This can be useful if you are working with long-running and divergent branches, or if you have many branches and only need to work with some of them. However, if you only have a few branches with few differences, you probably won’t notice much difference with this.
Git LFS is an extension that stores pointers to large files in your repository rather than the files themselves; these are stored on a remote server, drastically reducing the time it takes to clone your repository. Git LFS accesses Git’s native push, pull, checkout and fetch operations to transfer and replace objects, meaning you can work with large files in your repository as usual.
You can install Git LFS with
$ sudo apt install git-lfs
$ brew install git-lfs
Git LFS can be installed with git for windows.
Then you can install Git LFS in your repository with
$ git lfs install Updated Git hooks. Git LFS initialized.
Now, to apply Git LFS to specific file types, you can for example specify:
$ git lfs track "*.pdf" Tracking "*.pdf"
This creates the following line in your
*.pdf filter=lfs diff=lfs merge=lfs -text
Finally, you should manage the
.gitattributes file with Git:
$ git add .gitattributes
git-sizer calculates various metrics for a local Git repository and flags those that might cause you problems or inconvenience, for example:
$ git-sizer Processing blobs: 1903 Processing trees: 4126 Processing commits: 1055 Matching commits to trees: 1055 Processing annotated tags: 2 Processing references: 5 | Name | Value | Level of concern | | ---------------------------- | --------- | ------------------------------ | | Biggest objects | | | | * Blobs | | | | * Maximum size  | 35.8 MiB | *** |  9fe7b8048891965e476aac0410e08e050fd21354 (refs/heads/main:docs/workspace/pandas/descriptive-statistics.ipynb)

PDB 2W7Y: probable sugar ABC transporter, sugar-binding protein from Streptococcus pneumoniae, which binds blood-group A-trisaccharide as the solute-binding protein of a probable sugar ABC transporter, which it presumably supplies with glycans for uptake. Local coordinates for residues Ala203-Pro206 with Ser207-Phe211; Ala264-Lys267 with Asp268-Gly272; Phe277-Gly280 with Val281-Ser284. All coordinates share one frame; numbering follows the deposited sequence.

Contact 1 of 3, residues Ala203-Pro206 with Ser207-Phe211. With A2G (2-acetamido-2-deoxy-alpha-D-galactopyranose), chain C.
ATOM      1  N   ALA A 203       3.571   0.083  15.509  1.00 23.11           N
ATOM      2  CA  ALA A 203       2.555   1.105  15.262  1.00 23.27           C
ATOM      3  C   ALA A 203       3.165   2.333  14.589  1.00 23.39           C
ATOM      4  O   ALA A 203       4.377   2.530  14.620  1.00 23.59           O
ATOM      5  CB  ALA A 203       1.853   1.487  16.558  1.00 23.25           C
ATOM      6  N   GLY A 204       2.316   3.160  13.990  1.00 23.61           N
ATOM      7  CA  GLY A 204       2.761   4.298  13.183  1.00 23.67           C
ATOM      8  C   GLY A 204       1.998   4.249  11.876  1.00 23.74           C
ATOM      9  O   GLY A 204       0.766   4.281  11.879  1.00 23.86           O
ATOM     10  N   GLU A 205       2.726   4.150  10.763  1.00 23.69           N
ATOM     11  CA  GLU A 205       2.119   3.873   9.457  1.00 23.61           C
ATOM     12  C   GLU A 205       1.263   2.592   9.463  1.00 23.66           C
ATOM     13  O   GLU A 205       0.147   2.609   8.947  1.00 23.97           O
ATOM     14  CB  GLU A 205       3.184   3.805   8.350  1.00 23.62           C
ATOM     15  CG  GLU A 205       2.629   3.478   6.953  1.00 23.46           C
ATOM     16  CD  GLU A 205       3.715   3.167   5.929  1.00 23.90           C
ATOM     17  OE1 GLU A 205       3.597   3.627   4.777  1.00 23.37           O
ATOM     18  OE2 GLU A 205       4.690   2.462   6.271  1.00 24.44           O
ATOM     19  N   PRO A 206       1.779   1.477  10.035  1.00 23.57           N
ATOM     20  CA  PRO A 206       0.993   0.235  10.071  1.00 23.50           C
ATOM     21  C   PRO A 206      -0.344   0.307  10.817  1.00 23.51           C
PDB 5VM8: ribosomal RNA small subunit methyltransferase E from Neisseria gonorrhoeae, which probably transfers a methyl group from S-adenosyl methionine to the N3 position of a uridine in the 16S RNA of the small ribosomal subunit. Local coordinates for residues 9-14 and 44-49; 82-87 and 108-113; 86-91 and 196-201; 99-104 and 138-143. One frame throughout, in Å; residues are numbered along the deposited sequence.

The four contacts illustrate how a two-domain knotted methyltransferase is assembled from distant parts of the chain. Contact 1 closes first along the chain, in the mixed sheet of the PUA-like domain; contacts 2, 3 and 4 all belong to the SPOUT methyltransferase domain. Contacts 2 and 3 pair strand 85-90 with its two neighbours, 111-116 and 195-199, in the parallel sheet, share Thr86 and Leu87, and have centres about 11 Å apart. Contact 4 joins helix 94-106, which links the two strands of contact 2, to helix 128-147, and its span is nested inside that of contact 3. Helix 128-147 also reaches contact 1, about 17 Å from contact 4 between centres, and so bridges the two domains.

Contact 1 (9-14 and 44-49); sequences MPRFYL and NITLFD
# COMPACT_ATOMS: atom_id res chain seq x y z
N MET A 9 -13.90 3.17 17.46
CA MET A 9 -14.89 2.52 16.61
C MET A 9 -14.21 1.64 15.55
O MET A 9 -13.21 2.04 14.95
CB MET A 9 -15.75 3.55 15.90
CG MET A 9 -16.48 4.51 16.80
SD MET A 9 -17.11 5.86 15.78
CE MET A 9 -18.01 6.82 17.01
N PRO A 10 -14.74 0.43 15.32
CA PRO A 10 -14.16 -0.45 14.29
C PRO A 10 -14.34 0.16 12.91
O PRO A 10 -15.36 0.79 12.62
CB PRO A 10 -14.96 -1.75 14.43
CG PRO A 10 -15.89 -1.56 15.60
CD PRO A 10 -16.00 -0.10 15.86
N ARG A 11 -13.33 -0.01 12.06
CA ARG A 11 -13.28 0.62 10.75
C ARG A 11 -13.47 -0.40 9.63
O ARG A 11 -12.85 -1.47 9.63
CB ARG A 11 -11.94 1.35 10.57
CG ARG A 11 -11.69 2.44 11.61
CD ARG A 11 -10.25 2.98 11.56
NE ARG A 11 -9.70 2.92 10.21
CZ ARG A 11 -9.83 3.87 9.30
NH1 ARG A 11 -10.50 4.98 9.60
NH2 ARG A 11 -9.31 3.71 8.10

Go to the releases page and download the ZIP file that corresponds to your platform.
Unpack the file.
Move the executable file (
git-sizer.exe) into your
$ brew install git-sizer
Git file system monitor (FSMonitor)#
git status and
git add are slow because they have to search the entire
working tree for changes. The
git fsmonitor--daemon function, available in
Git version 2.36 and later, speeds up these commands by reducing the scope of
$ time git status On branch master Your branch is up to date with 'origin/master'. real 0m1,969s user 0m0,237s sys 0m1,257s $ git config core.fsmonitor true $ git config core.untrackedcache true $ time git status On branch master Your branch is up to date with 'origin/master'. real 0m0,415s user 0m0,171s sys 0m0,675s $ git fsmonitor--daemon status fsmonitor-daemon is watching '/srv/jupyter/linux'
scalar, a repository management tool for large repositories from Microsoft, has been part of
the Git core installation since version 2.38. To use it, you can either clone a
new repository with
scalar clone /path/to/repo or apply
an existing clone with
scalar register /path/to/repo.
Other options of
scalar clone are:
Branch to be checked out after cloning.
Create full working directory when cloning.
Download only metadata of the branch that will be checked out.
scalar list you can see which repositories are currently tracked by
Scalar and with
scalar unregister /path/to/repo the repository is
removed from this list.
By default, Sparse-Checkout is
enabled and only the files in the root of the git repository are shown. Use
git sparse-checkout set to expand the set of directories you want to see, or
git sparse-checkout disable to show all files. If you don’t know which
directories are available in the repository, you can run
git ls-tree -d
--name-only HEAD to find the directories in the root directory, or
ls-tree -d --name-only HEAD /path/to/repo to find the directories in
To enable sparse-checkout afterwards, run
git sparse-checkout init --cone.
This will initialise your sparse-checkout patterns to match only the files in
the root directory.
Currently, in addition to
sparse-checkout, the following functions are
The configuration of
scalar is updated as new features are introduced into
Git. To ensure that you are always using the latest configuration, you should
scalar reconfigure /PATH/TO/REPO after a new Git version to update
your repository’s configuration, or
scalar reconfigure -a to update all your
Scalar-registered repositories at once.